There weren't a lot of games that used the "draw a line" mechanic before smartphones, but the ones that did exist really stand out. One such title is Kirby: Canvas Curse, released on the Nintendo DS in 2005, among several other follow-ups and clones. Most of them follow the same formula -- simply draw on the screen to manipulate the character, which was usually cruising through a world drawn with a cutesy veneer. Don't Be Squared [Free] follows that same path, but with a decidedly less interesting aesthetic...

The whole Pokemon GO [Free] craze is unlike anything I've ever seen before. I totally get that people who aren't partaking in all the craziness are sick of hearing about all things Pokemon, and to be perfectly honest I'm pretty sick of it myself. But that hasn't diminished my sheer amazement at how this strange, barely-working game has brought people together all over the world and become such a household name it's being discussed by presidential candidates and South Korean cities. Love or hate the game, this sort of thing doesn't happen everyday, and I can't think of any video game, mobile or otherwise, that's had this sort of effect on the entire planet. And it's not even out in all parts of the world yet! Anyway, Gamasutra has a nice roundup of the "quotable pop culture impact" of Pokemon GO, and has collected some quotes about the game from some pretty unlikely sources. Two of my favorites:..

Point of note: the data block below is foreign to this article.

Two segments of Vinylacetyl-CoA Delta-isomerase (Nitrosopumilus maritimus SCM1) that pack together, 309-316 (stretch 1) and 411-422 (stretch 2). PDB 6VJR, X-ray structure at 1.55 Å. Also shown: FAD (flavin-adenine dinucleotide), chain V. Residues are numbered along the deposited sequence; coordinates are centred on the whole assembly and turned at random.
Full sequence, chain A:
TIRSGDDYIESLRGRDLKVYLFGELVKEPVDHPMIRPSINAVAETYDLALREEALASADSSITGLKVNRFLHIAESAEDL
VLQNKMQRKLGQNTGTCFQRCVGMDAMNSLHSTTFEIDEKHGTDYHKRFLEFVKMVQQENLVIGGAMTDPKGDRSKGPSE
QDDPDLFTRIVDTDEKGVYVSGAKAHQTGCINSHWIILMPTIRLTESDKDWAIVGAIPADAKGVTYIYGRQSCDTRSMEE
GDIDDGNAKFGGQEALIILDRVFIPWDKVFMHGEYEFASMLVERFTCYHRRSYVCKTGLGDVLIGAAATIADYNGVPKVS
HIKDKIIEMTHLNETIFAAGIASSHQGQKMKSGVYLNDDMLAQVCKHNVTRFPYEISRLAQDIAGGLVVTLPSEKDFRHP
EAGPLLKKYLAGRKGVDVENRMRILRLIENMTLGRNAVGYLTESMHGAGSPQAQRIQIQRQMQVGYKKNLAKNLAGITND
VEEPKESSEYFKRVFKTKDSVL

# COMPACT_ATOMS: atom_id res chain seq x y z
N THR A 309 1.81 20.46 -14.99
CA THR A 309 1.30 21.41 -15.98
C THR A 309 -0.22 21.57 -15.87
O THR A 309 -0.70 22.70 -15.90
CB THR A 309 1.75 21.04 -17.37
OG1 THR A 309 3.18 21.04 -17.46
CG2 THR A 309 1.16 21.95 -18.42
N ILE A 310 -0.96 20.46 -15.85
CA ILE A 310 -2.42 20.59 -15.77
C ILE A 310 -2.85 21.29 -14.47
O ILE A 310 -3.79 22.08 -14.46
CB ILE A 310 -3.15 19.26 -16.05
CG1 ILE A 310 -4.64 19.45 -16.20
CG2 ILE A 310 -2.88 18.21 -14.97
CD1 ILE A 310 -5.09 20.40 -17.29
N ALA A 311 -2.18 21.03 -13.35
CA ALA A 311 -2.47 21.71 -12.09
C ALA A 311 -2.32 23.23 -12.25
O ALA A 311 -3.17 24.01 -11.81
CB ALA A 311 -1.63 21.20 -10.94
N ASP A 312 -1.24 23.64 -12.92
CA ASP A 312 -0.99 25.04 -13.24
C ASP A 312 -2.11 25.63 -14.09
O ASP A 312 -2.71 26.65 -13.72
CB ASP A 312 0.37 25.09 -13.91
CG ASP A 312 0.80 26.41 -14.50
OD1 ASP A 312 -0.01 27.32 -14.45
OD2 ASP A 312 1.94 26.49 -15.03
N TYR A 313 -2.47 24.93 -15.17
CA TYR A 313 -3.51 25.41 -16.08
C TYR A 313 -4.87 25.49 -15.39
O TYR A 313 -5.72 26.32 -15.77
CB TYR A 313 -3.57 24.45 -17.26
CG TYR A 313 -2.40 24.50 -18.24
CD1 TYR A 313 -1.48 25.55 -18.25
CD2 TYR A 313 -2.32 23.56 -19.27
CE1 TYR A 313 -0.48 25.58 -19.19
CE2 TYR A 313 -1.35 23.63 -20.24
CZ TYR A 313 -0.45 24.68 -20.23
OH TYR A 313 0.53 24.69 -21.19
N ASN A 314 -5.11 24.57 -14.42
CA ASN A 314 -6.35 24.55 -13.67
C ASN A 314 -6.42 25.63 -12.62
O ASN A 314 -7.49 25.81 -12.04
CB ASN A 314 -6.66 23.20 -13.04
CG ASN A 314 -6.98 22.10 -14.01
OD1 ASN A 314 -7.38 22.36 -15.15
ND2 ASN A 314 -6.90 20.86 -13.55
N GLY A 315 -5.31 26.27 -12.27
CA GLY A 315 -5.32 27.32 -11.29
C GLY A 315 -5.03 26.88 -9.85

You know, even if I didn't love kung fu movies and think of Bruce Lee as an inspiration and a hero, I would still probably love this game. This is the kind of game touch screens were made for. Simple, unique, original, fun gaming on the go. I love games that personify this philosophy. Games like Lonewolf [Free], Redden [$2.99], and Ball King [Free]. Games that may not be perfect or are maybe a bit repetitive, but they just have that addictive magic. The latest game for me in that list is The Counter of Death [Free], and it has nothing to do with mathematics, step counting, or kitchen surfaces...